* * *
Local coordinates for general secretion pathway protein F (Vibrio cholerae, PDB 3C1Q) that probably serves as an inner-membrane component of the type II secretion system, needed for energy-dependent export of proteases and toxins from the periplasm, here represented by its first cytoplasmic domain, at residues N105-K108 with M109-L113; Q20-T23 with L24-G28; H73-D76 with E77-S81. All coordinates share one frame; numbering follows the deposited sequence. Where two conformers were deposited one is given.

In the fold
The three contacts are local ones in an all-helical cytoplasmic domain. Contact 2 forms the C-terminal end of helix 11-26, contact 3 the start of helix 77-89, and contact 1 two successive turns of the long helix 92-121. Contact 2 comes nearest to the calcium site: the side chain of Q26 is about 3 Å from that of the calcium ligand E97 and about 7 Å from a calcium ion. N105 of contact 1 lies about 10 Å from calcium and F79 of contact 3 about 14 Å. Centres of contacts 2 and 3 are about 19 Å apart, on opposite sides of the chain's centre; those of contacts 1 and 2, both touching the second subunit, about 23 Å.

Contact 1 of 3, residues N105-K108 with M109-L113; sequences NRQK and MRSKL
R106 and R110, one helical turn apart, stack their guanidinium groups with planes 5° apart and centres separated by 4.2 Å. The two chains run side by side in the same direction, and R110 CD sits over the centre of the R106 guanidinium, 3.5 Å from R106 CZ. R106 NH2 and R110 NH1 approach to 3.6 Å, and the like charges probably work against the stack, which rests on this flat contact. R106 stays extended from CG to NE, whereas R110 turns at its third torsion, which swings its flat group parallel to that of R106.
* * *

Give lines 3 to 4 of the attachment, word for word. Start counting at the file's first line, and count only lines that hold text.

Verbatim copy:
The three contacts are local ones in an all-helical cytoplasmic domain. Contact 2 forms the C-terminal end of helix 11-26, contact 3 the start of helix 77-89, and contact 1 two successive turns of the long helix 92-121. Contact 2 comes nearest to the calcium site: the side chain of Q26 is about 3 Å from that of the calcium ligand E97 and about 7 Å from a calcium ion. N105 of contact 1 lies about 10 Å from calcium and F79 of contact 3 about 14 Å. Centres of contacts 2 and 3 are about 19 Å apart, on opposite sides of the chain's centre; those of contacts 1 and 2, both touching the second subunit, about 23 Å.

Contact 1 of 3, residues N105-K108 with M109-L113; sequences NRQK and MRSKL